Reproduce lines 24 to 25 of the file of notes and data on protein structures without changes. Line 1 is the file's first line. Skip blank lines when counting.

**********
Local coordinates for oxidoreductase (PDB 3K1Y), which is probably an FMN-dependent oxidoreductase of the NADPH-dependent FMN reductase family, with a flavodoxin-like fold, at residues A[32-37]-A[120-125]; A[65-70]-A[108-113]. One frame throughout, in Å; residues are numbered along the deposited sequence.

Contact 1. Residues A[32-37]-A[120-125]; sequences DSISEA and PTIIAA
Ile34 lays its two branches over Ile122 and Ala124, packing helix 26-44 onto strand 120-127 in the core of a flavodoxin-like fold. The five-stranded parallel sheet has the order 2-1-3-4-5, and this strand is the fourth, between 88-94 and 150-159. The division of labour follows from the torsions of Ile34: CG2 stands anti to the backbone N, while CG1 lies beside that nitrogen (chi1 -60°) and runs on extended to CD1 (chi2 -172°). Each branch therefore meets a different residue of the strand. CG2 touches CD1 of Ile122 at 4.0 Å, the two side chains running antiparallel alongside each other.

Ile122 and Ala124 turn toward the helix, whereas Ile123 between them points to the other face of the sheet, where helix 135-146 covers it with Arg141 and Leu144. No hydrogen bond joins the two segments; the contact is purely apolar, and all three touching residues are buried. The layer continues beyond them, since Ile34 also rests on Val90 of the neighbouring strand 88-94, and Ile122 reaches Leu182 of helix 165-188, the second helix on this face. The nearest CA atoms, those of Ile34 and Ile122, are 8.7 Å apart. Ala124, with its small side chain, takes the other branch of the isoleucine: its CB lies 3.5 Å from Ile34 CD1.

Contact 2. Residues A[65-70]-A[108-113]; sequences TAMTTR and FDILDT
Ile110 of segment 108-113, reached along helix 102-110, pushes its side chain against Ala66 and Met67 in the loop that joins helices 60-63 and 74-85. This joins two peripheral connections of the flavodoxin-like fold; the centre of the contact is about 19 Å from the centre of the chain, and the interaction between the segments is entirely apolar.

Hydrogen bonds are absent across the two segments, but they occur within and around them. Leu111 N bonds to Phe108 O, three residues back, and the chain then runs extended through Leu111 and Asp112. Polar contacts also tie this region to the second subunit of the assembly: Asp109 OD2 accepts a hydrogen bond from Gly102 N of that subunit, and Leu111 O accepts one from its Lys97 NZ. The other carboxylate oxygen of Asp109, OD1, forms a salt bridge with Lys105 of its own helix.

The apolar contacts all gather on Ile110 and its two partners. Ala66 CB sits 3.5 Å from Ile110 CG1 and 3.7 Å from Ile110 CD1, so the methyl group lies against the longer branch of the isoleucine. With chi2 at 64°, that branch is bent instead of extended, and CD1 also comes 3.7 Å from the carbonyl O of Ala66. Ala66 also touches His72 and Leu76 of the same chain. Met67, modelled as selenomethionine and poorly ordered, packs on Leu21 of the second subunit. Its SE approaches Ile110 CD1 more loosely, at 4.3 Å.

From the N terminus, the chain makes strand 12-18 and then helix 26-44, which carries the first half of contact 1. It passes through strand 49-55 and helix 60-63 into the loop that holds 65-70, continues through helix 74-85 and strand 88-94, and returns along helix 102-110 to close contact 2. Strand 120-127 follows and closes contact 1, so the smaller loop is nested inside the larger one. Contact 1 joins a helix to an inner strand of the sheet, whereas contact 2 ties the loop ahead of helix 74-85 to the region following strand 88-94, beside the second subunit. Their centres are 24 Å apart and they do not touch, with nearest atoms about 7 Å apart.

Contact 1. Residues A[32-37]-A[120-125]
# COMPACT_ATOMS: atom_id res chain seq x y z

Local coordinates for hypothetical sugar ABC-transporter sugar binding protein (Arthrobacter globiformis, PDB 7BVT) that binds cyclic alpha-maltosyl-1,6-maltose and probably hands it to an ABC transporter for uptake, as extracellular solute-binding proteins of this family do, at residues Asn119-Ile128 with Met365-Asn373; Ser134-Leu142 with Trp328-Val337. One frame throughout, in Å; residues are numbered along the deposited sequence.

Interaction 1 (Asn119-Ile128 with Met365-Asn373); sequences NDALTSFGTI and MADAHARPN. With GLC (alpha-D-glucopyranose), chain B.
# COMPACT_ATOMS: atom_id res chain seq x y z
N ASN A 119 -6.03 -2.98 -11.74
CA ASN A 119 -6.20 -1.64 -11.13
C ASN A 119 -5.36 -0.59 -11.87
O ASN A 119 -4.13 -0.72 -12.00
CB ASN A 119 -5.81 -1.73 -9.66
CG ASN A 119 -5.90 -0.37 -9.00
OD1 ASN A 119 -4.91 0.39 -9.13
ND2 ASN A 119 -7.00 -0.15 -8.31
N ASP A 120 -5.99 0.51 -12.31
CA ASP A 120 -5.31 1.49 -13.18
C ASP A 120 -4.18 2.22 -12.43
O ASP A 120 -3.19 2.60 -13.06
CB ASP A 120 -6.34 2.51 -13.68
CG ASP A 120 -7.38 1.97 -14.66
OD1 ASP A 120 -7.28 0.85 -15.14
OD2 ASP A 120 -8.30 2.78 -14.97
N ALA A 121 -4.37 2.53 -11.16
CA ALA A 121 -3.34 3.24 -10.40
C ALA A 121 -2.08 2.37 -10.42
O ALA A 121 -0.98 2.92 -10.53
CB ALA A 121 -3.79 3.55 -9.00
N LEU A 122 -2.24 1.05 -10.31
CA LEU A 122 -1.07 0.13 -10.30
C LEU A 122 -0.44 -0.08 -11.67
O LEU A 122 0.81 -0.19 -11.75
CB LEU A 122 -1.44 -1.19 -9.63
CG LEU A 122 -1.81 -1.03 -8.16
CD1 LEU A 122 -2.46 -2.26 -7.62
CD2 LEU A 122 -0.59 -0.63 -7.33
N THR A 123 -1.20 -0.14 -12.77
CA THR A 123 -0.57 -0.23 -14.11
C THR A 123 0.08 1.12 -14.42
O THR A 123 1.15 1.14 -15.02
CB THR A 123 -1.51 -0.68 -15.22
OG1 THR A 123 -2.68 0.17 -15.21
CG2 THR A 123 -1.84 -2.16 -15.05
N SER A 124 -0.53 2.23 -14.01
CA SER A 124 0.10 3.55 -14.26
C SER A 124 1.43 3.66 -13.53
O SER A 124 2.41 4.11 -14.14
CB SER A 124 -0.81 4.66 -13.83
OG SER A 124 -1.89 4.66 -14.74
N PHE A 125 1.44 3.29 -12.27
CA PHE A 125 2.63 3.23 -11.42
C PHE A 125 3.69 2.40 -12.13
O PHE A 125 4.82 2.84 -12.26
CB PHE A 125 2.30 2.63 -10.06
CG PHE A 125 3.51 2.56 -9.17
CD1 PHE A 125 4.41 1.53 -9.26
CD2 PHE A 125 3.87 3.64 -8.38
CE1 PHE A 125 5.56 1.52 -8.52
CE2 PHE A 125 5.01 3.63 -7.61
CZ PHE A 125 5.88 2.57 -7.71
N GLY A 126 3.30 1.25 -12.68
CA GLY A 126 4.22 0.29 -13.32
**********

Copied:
CA ASP A 120 -5.31 1.49 -13.18
C ASP A 120 -4.18 2.22 -12.43